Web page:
Bill has recently published a book of poems with Hanging Loose Press entitled Where X Marks the Spot.
Adrienne Rich, one of the great American poets, has called this collection "a lovely heartwarming book."
Ron Padgett has written that "In poems whose language is as clear and straightforward as that of Williams or Reznikoff, Bill Zavatsky turns the floodlight of honesty onto himself, transforming by the very act of examination, his demons of anger, self-pity, loneliness, and regret. This is brave and mature work, capacious enough for elegy and humor."
I think Ron is right. I've recently read "Where X Marks the Spot," and I was impressed by Bill's honesty and gravity. He's a poet who understands that poetry is a gift that must be shared.
Here's one of Bill's poems:
Riding back from our day in the Big City
on the sluggish old New York, New Haven, and Hartford,
hot as blazes, train windows that couldn’t be opened, air-
conditioning years away, or broken, and dusty blue plush seats—
all romantic enough. Also it was very late, black
outside the black glossy plate glass squares that shone our images
back at us as you leaned a little against my shoulder,
then finally leaned your head against my shoulder.
No, I’m making that up. It didn’t happen that way.
Your head, I think, was turned away from me, against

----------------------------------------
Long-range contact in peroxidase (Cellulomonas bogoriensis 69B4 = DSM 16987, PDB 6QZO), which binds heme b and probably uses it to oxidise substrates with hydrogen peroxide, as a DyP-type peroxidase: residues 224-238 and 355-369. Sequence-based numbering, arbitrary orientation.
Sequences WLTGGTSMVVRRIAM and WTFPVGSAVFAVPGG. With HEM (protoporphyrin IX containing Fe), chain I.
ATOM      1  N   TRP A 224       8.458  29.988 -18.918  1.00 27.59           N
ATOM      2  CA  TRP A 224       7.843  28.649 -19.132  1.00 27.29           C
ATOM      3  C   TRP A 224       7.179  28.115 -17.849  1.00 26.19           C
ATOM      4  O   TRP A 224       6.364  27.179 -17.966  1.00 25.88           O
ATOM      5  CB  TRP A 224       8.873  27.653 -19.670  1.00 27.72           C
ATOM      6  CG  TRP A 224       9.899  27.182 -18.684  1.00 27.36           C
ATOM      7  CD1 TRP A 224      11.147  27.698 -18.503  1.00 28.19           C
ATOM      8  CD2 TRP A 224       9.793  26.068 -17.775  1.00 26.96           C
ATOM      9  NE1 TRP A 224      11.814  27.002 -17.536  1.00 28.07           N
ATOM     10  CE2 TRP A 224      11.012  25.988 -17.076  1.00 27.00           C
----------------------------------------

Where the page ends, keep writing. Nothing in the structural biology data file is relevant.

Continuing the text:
the corner where the seat met the wall of the car. . . .
What happened, very slowly, was that the shaking
of the train began to send your pink hand closer and
closer to mine as my hand trembled on the seat. Closer,
closer, as if my hand were a rickety trap I had set for yours, oh,
a gentle trap, but nonetheless how much I wanted to trap
your hand, to tame it, claim it as mine—and hoped
that you would be willing to let me. That was what
the train ride home meant to me—your hand slipping towards
mine, and I pretending that I had nothing to do with it,
that it would be an inescapable conclusion, a result
of the laws of physics when finally they touched,
those two hands that at that moment seemed neither to belong
to you or to me; that no intention could bring your hand
to me, that our touch would be the result of motion, fate,
and time until I touched your fingers or they touched mine.
And when they did I took them and then your palm
in my hand and we began. And this is what I understood
as poetry, that it would come to me when I was ready,
and this is what I also first understood as love
(The photo above was taken by Margaretta K. Mitchell.)